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Zan_of_Texas Donating Member (1000+ posts) Send PM | Profile | Ignore Mon Nov-22-04 03:55 PM
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3. Reform suggestions - one set
How To Fix a Broken Electoral System In Six Easy Steps

by Bruce F. Cole
Published on Friday, November 19, 2004 by

Consider the scene: a national electorate divided not-so-neatly in half, as if by a dull, cosmic meat-cleaver; an election tainted by widespread reports of voter confusion, intimidation and disenfranchisement - much of which is alleged to have been perpetrated by the winning side in the state that tipped the balance in the Electoral College; a looming, sure-to-be-contested recount of ballots, from precincts with strangely anomalous voting patterns, that may or may not change the outcome of the election; and a huge swath of the nation feeling like this election has severely diminished our democracy rather than enhanced it. Now, am I describing the mid-November condition of the US Presidential election fiasco of this year, or of four years ago?

As John Fogerty sings it, and as Yogi Berra coined the redundance-enhanced gem, "It's like deja vu all over again."

So why couldn't we get it right the second time? The short answer is, "Because not enough of us cared." That's an oversimplification to be sure, but what else, at the core, can explain the fact that the landmark piece of legislation that was meant to fix the problems of '00, the Help America Vote Act (HAVA) of 2002, not only exacerbated some of them but, in some cases, enshrined them. Take the recount problem.

In the 2000 struggle for control of the planet from Florida (in hindsight, not even a slight hyperbole), a struggle that should have centered on a technically simple job of transparently recounting all the ballots in that state by hand, the system broke down under the weight not only of the high stakes involved (and a self-defeating recount strategy from the Gore camp), but also of an ambiguous paper trail (the punch card system) that wasn't uniformly handled in various jurisdictions. Many ballots, in fact, were never hand recounted, even once. The obvious solution to that fundamental problem would have been to require systems with paper trails that are unambiguous to read, and to provide uniform recounting rules.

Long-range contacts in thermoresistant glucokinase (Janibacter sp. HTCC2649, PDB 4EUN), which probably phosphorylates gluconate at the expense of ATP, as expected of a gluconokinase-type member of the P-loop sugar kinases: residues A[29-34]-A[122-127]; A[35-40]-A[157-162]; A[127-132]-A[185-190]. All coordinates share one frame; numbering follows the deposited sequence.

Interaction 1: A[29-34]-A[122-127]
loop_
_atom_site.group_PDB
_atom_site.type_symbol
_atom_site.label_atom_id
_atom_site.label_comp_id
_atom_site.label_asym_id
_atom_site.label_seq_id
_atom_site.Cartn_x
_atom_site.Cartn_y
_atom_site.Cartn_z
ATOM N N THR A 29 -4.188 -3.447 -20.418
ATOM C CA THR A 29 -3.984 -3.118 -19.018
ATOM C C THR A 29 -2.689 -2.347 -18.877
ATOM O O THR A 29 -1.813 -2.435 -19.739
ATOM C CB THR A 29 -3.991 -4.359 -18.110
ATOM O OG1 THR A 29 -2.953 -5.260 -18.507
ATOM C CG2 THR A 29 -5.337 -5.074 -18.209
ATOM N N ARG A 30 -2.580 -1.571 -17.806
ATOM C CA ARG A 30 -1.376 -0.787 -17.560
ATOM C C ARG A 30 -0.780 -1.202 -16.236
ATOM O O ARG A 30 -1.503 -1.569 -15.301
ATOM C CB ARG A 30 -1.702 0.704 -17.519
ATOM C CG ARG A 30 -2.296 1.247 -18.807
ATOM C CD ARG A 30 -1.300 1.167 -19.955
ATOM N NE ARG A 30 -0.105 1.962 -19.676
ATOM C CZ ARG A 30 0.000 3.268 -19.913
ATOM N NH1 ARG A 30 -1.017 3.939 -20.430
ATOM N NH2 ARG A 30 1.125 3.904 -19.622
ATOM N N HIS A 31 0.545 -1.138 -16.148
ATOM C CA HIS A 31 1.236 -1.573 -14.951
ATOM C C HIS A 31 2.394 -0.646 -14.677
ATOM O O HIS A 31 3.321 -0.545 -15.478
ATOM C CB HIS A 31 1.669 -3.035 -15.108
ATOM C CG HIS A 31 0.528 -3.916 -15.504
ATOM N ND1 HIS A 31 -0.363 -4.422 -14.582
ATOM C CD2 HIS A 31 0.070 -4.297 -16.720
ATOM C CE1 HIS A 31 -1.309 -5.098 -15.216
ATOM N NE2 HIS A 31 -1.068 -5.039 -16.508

Instead, HAVA encourages the use of paperless voting technology, like touchscreen machines (a.k.a., "DREs") that, unlike their ATM cousins, produce no paper trail for the (sighted) voter to verify before hitting the "vote" button. So recounting a ARE is a meaningless exercise; the machine will merely spit out the same result as it did on election night. No audit is possible (unless the definition of "audit" is changed). Asking a machine to verify itself is not an audit, and therefore it is neither a recount; it is simply a regurgitation. Imagine a banker taking the "word" of an ATM that $37,880.00 was dispersed from that machine over the weekend, without checking the paper trail of cash-remaining in the machine. Absurd. Banks do millions of "recounts" every single day - and much less than the future of the planet is at stake. Is it too much to ask the United States of America to manage a legitimate, biannual audit of the very foundation of their democracy?

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